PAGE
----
The “free culture” aspect of chant is the subject of a paper Tucker will discuss at the Sacra Liturgia 2013 conference in Rome this June. His topic, “The Liturgical Aposto late and the Internet,” will survey how chant suffered in the early 20th century when it was copyrighted, and how it has experienced a resurgence in recent years thanks to entering the commons.
“You went through essentially 1900 years of Christianity with the chant being an open source framework, an open source form of music that flourished in the first millennium through the oral tradition of copying, imitation, and free use,” Tucker explained.
Chant was then was built upon during the second millennium with organum, polyphony, the great works of the Renaissance, and then further inspired the Classical composers, he said.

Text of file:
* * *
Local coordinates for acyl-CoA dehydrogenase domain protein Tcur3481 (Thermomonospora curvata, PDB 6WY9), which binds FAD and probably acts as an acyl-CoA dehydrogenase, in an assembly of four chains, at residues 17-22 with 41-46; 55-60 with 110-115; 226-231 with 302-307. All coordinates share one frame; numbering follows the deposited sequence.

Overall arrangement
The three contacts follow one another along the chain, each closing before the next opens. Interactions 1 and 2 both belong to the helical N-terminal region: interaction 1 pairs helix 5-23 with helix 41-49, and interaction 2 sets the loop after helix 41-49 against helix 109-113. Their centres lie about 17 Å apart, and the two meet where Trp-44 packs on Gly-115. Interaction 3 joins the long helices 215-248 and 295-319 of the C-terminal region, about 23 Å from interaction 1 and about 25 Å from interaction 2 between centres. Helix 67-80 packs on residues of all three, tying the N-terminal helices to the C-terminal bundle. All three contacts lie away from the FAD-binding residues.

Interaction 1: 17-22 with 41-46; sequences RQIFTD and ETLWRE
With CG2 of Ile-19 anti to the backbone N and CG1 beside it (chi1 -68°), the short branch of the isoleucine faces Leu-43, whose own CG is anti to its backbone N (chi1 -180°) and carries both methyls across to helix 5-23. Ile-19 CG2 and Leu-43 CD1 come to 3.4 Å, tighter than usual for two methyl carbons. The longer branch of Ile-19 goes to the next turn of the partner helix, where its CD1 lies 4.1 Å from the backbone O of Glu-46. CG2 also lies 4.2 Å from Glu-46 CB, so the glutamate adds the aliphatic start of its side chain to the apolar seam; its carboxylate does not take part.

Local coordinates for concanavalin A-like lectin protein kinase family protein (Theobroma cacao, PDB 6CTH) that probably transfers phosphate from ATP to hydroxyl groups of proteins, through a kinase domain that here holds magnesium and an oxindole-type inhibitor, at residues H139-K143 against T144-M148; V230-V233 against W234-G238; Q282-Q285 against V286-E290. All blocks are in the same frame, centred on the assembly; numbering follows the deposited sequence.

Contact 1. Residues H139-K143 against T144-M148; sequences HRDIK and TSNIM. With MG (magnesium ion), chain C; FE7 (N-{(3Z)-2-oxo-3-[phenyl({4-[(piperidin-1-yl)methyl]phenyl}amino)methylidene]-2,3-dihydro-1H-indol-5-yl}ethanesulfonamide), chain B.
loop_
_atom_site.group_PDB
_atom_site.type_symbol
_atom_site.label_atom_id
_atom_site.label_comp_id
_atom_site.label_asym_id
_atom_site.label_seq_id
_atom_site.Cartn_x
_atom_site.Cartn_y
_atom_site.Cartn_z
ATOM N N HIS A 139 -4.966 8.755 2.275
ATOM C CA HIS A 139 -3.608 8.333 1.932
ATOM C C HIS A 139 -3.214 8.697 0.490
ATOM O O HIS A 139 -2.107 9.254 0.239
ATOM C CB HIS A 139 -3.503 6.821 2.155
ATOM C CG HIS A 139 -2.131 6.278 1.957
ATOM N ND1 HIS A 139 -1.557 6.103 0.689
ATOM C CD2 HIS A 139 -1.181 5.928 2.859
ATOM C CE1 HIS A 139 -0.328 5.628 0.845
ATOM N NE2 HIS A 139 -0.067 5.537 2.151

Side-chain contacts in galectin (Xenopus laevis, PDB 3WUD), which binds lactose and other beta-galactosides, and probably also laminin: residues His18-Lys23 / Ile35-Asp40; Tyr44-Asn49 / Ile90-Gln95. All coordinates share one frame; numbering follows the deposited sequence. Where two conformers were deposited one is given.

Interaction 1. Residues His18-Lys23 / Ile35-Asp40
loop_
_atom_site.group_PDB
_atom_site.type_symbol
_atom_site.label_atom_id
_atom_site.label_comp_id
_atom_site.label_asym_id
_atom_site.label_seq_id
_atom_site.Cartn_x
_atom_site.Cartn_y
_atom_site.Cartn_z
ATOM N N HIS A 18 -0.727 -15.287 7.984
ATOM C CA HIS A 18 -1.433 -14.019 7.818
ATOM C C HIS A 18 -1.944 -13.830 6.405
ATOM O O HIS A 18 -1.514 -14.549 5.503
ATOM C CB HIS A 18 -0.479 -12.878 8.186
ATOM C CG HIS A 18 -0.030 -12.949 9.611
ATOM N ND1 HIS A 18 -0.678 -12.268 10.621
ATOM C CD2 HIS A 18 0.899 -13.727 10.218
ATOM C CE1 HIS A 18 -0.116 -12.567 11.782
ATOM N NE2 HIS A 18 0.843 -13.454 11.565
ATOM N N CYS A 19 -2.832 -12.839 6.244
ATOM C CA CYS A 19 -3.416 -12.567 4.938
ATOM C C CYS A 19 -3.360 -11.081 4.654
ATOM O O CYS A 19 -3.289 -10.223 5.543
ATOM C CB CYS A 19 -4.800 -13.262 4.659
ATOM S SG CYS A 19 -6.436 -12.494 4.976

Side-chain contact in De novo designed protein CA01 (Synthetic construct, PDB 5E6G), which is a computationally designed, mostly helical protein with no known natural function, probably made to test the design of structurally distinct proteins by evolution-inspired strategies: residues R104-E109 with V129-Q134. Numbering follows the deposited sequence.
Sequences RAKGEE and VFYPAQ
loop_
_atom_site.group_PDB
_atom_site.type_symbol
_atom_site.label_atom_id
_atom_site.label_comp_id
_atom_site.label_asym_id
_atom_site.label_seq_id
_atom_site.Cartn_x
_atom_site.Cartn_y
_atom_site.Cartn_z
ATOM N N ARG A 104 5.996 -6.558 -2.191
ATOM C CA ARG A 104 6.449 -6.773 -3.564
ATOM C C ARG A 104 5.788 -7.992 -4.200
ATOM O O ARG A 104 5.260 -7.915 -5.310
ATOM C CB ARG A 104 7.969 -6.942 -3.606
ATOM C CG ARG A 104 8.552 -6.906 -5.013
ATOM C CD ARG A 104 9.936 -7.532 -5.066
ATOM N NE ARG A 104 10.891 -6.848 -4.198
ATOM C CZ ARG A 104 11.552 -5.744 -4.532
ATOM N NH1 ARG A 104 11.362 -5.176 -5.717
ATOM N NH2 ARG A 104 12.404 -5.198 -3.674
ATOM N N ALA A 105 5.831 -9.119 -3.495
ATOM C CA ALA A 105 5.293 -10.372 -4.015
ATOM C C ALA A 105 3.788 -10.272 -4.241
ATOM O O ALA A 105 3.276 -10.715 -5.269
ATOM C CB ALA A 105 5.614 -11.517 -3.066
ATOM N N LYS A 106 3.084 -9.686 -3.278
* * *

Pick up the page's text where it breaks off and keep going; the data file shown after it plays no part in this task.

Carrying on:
By the 20th century, however, chant had fallen into dis-use in most parishes. In 1903 Pius X, who sought “to restore all things in Christ,” issued a document by which “he wanted a big push for chant to become truly universalized throughout the Catholic world.”
Tucker's recent research, which he will highlight at Sacra Liturgia conference in Rome, shows that Pius X wanted Gregorian chant to be “a free gift to the whole Church, and that any publisher should be free to publish it.”
Yet when a new edition of the Graduale Romanum was published in 1908, it was copyrighted. This was a “catastrophic change” in chant's status, Tucker said.
For next 50 years, it became “a kind of proprietary product, held by one institution” with an elite controlling it. “It was all kind of stifling, really,” and by the mid-60s Catholic musicians were “fed up.”
By the 1960s chant was perceived as “owned,” and “a kind of corporate product.” Churchgoer's wanted something “more free and authentic...and that's a big part of why the folk tradition appealed to that generation.”